In early 2015, the National Review highlighted multiple examples of others who have been threatened by TSA for sharing SSI materials, including other Air Marshals, Representative Jason Chaffetz (R-UT), Chairman of the House committee responsible for overseeing TSA, and journalist Christopher Elliot—the latter two despite the fact that CUI rules apply only within the agency. While Chairman Chaffetz, the journalist, and (eventually) MacLean were able to stave off the overzealous attacks, most TSA employees have rarely been as fortunate. For instance, former air marshal Jose Lacson was fired in 2011 after posting in an online forum what he claims were made-up numbers regarding air marshal hiring and attrition rates, according to the National Review. He has been unable to get his job back, since the agency has broad leeway to designate whatever it wants as SSI. Elliot is quoted as saying that “pretty much anything that isn’t nailed down at the airport is considered SSI these days,” everything from “descriptions of scanners to screener test scores to unsolicited business proposals.”
The House Committee on Oversight and Government Reform has also noted the arbitrary nature of the TSA’s SSI program. In 2014, the Committee issued a bipartisan Joint Staff Report detailing how the TSA has on multiple occasions either withheld or released records over the objections of the SSI office, or even without consulting the SSI office at all. The investigation revealed “coordination challenges” and a “failure to follow proper procedures” within the TSA regarding the use of the SSI designation.
These are not isolated incidents, but indications of an institutionalized disregard for transparency and oversight. Unfortunately, TSA management has a history of covering up problems rather than confronting them, and SSI is only one tool that is used. Despite immense public pressure, Congressional hearings, and media coverage, TSA has not done enough to hold its leaders accountable. Only two of the most toxic managers have been removed in the past 5 years (one now works at Customs and Border Protection, while the other quit after being re-assigned). As shown in federal survey results, TSA has problems that extend far beyond the blatant abuse of SSI. Poor managers require oversight, not the unchecked ability to pseudo-classify anything that might reveal their mistakes to the public.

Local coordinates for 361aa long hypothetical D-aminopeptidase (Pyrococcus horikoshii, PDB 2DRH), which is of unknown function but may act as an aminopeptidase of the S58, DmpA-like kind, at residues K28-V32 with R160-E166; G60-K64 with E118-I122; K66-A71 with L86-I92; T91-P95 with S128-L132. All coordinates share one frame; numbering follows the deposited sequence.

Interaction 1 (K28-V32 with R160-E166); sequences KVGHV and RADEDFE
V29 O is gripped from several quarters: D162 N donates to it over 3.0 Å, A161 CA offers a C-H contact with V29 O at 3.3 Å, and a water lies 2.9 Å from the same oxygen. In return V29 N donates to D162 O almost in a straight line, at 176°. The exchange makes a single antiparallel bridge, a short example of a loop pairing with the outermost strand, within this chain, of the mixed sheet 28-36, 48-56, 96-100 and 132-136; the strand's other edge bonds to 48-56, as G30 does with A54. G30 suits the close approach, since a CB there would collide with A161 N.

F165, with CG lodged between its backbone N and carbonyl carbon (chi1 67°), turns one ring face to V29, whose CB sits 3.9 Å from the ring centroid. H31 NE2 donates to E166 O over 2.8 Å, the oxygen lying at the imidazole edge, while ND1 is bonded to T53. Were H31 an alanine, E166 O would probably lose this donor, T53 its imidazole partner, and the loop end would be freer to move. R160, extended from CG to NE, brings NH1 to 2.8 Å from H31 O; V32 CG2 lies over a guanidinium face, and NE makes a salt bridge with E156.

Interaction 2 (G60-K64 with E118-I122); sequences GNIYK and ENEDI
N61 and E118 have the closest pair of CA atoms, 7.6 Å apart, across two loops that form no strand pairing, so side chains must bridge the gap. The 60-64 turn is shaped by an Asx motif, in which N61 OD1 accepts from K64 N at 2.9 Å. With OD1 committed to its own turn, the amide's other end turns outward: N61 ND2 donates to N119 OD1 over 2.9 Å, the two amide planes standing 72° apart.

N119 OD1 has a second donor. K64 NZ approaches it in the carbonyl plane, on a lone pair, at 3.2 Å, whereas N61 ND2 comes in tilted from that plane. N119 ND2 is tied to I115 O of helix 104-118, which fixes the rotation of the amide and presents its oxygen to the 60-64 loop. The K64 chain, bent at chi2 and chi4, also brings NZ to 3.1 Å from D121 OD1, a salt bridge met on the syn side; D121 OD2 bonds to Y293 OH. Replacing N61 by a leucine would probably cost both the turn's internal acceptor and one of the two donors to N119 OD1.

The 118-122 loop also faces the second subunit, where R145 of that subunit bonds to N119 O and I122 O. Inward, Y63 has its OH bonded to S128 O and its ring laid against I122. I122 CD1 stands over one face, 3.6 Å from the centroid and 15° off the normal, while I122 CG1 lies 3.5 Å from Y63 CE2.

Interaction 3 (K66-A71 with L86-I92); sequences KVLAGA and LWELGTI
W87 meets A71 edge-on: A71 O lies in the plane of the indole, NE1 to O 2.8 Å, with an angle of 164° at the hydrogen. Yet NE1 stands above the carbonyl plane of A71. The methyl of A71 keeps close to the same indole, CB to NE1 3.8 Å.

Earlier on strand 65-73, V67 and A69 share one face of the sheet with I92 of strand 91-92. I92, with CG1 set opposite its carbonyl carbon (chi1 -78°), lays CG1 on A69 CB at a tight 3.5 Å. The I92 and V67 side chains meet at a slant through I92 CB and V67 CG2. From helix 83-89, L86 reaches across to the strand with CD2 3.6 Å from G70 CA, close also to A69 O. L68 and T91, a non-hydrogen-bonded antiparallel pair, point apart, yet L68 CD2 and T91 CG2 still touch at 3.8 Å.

The IG also mentions in its latest report that, at the request of three committee and subcommittee Chairmen, the IG is in the process of reviewing TSA’s overall use and management of the SSI designation. They expect to issue the results this summer. POGO hopes this review will spur tangible reforms and hold TSA management accountable for attempting to evade oversight.
While the abuse of the pseudo-classification system may be especially clear in the TSA, it is a government-wide problem. Despite then-President Obama’s Executive Order back in 2010 requiring the National Archives and Records Administration (NARA) to work with agencies to create a registry of and guidelines for CUI labels, implementation has been incredibly slow. Although delayed by agency inaction, NARA was able to publish an online CUI registry in 2011, finalize a CUI regulation in September 2016, and publish guidance on how to mark CUI information in December 2016. However, it may still take years for agencies to fully implement the new regulation.
As POGO General Counsel Scott Amey recently testified before Congress, the CUI Executive Order needs to be implemented more quickly, and Congress needs to both clarify existing CUI legislation and more closely oversee the use of CUI in agencies. The DHS IG has done its job by bringing abuses of the program to our attention. The next step is for Congress to act.